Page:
Relationship between abnormal microvolt T-wave alternans and poor glycemic control in type 2 diabetic patients

Pacing Clin Electrophysiol. 2007 Oct;30(10):1267-72. doi: 10.1111/j.1540-8159.2007.00849.x.


Background: Abnormal microvolt T-wave alternans (TWA) predicts the risk of ventricular arrhythmias and sudden cardiac death. Although type 2 diabetes is associated with an increased risk of these events, there is a dearth of available data on microvolt TWA measurements in type 2 diabetic populations.

Methods: We studied 59 consecutive type 2 diabetic outpatients without manifest cardiovascular disease (CVD) and 35 non-diabetic controls who were matched for age, sex, and blood pressure values. Microvolt TWA analysis was performed non-invasively using the CH-2000 system during a sub-maximal exercise with the patient sitting on a bicycle ergometer.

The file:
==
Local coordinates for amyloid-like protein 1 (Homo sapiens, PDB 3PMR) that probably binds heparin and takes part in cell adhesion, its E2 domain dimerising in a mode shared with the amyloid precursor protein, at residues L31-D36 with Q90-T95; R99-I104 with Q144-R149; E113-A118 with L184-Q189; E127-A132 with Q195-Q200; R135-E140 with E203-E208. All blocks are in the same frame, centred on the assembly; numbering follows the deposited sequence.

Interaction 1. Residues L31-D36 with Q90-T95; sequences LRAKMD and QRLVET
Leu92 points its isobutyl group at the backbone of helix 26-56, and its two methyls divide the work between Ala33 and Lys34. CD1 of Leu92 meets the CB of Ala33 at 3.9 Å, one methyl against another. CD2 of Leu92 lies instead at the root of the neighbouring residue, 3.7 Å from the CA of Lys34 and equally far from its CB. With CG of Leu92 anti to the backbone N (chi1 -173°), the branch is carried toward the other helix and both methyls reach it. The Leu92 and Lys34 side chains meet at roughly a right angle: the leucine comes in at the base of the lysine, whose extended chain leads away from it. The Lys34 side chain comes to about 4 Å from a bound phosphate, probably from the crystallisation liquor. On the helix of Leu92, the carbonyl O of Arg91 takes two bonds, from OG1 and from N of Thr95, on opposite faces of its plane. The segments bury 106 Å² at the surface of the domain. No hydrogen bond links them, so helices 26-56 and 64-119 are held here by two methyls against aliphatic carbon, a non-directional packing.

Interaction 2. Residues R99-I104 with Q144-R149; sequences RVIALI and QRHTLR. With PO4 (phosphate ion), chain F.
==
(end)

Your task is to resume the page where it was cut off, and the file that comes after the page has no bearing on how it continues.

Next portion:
Results: The frequency of abnormal TWA was significantly higher in diabetic patients than in controls (25.4 vs 5.7%; P < 0.01). Among diabetic patients, those with abnormal TWA (n = 15) had remarkably higher hemoglobin A1c (HbA1c) (8.1 +/- 0.9 vs 7.1 +/- 0.8%, P < 0.001) and slightly smaller time-domain heart rate variability parameters (i.e., RMSSD, root mean square of difference of successive R-R intervals) than those with normal TWA (n = 44). Gender, age, body mass index, lipids, blood pressure values, cigarette smoking, diabetes duration, microvascular complication status, QTc interval, and current use of medications did not significantly differ between the groups. In multivariate regression logistic analysis, HbA1c (OR 13.6, 95% CI 2.0-89.1; P = 0.0076) predicted abnormal TWA independent of RMSSD values and other potential confounders.

Conclusions: Our findings suggest that abnormal TWA is a very common condition (approximately 25%) among people with type 2 diabetes without manifest CVD and is closely correlated to glycemic control.

MeSH terms

  • Aged
  • Diabetes Mellitus, Type 2 / physiopathology*
  • Electrocardiography*
  • Exercise Test
  • Female
  • Glycated Hemoglobin A / analysis*
  • Humans
  • Male
  • Middle Aged
  • Regression Analysis


  • Glycated Hemoglobin A
  • hemoglobin A1c protein, human